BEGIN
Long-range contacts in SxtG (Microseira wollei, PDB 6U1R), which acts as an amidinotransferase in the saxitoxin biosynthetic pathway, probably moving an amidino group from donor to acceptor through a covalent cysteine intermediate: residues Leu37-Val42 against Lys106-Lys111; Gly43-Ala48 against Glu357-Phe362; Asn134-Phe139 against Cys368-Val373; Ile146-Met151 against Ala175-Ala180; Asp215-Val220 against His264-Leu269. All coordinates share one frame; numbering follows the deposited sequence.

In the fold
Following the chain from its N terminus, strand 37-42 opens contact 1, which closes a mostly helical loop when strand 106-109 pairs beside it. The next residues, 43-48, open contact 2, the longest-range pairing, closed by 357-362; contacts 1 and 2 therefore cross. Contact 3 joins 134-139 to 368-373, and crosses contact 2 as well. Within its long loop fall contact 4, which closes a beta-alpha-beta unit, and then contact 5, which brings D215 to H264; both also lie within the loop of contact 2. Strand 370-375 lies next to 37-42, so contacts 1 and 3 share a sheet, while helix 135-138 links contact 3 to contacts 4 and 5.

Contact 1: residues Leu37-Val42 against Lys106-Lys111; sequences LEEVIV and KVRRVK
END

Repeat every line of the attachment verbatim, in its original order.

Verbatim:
Long-range contacts in SxtG (Microseira wollei, PDB 6U1R), which acts as an amidinotransferase in the saxitoxin biosynthetic pathway, probably moving an amidino group from donor to acceptor through a covalent cysteine intermediate: residues Leu37-Val42 against Lys106-Lys111; Gly43-Ala48 against Glu357-Phe362; Asn134-Phe139 against Cys368-Val373; Ile146-Met151 against Ala175-Ala180; Asp215-Val220 against His264-Leu269. All coordinates share one frame; numbering follows the deposited sequence.

In the fold
Following the chain from its N terminus, strand 37-42 opens contact 1, which closes a mostly helical loop when strand 106-109 pairs beside it. The next residues, 43-48, open contact 2, the longest-range pairing, closed by 357-362; contacts 1 and 2 therefore cross. Contact 3 joins 134-139 to 368-373, and crosses contact 2 as well. Within its long loop fall contact 4, which closes a beta-alpha-beta unit, and then contact 5, which brings D215 to H264; both also lie within the loop of contact 2. Strand 370-375 lies next to 37-42, so contacts 1 and 3 share a sheet, while helix 135-138 links contact 3 to contacts 4 and 5.

Contact 1: residues Leu37-Val42 against Lys106-Lys111; sequences LEEVIV and KVRRVK